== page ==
Fat tax: should the government interfere with what you eat?

Fat tax

Recently, Kerala government declared a ‘fat tax’ of 14.5 percent on junk food items served through branded food chains like KFC, McDonald’s, Burger King, Pizza Hut.  The world’s first fat-tax was introduced by Denmark in October 2011. Subsequently, after 15 months, the tax imposition was abolished in the country. Other countries like Hungary and Mexico also have government taxes on eatables high in sugar, salt and fat. However, the evidences gathered from other countries with such tax imposition show that there is very little advantage of food taxation to deal with obesity.

Why the fat tax?

A study involving over 192 countries reports an increase of 45 to 48% in the obese population globally. Obesity has become one of the major challenges for healthcare industry. Common factors attributing to obesity include diet, physical inactivity, social issues, and genetics. Obesity not only increases the morbidity and mortality rates, it is a major economic burden for the nation. The country incurs a significant expense on the health care system to manage it.  Obesity leads to lost production due to improper care, early death, and hampered professionalism due to one’s inability to work.

Kerala has maximum number of obese population in India after the state of Punjab. With the increasing impact of western culture, lifestyle diseases are rising among Indians. Government is thus quite desperately looking for policies that may help to reduce the prevalence of obesity. The main objective of the government for imposing such taxes is to check consumption of foods that predispose to national burden of obese population.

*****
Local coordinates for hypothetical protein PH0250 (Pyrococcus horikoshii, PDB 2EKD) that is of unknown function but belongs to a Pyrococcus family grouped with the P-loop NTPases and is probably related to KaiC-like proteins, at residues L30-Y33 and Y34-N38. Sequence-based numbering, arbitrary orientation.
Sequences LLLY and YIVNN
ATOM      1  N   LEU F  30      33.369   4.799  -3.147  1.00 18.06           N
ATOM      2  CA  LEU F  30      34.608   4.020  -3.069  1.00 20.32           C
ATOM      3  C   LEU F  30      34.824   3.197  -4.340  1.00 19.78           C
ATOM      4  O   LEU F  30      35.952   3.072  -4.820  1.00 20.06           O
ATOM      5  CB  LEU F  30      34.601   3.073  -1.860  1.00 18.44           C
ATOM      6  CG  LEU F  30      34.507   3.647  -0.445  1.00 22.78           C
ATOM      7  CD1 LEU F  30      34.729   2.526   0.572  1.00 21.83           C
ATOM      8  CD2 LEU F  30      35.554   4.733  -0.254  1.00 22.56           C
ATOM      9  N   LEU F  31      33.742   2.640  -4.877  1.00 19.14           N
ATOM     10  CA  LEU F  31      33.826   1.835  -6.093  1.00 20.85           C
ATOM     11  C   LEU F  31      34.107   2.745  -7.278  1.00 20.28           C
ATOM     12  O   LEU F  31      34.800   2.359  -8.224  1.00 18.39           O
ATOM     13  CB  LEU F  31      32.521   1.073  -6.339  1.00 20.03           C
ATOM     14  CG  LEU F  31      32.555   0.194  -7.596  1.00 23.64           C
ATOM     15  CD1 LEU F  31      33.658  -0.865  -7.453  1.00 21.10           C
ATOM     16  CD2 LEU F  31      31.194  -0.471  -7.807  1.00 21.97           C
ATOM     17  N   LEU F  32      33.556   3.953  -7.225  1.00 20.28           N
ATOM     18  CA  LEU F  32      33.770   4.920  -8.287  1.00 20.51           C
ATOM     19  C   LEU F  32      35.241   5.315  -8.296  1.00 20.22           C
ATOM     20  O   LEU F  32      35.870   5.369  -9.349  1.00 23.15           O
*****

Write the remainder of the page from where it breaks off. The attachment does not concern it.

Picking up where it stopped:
Can fat tax really decline obesity prevalence?

Considering the factors contributing to obesity prevalence, it can be concluded that if there is fluctuation in any of these factors, the impact of tax imposition may become unpredictable or insignificant. Consumers may choose to reduce their consumption of fruits and vegetables or other nutritional food to have this high taxed food item nullifying the main purpose of the tax. Certain people might look for substitute to these food items and opt for local products which may have similar or even higher calories than those served in branded restaurants. Overall, there may be a decline in purchase of such food items but it is very doubtful if it will be an effective measure in the long run.

What measure should the government really take to combat obesity?

There can be other ways by which the government can curb the increase in the obese population.  These may include measures such as encouraging healthy lifestyles and adoption of healthy diets, consumer information on the packed food items, narrowing the marketing of such food and providing subsidy on healthy food.

Hence, it can be concluded that the impact of taxation to reduce obesity is quite uncertain and so far evidences gathered from such policies adopted in other countries have not proved any remarkable achievement. This can put forth multiple dilemmas for consumers in their personal choices and induce further complexities.


  1. Smed S, Scarborough P, Rayner M, Jensen JD. The effects of the Danish saturated fat tax on food and nutrient intake and modelled health outcomes: an econometric and comparative risk assessment evaluation. Eur J Clin Nutr. 2016 Jun;70(6):681–6.
  2. Maniadakis N, Kapaki V, Damianidi L, Kourlaba G. A systematic review of the effectiveness of taxes on nonalcoholic beverages and high-in-fat foods as a means to prevent obesity trends. Clinicoecon Outcomes Res. 2013;5:519–43.
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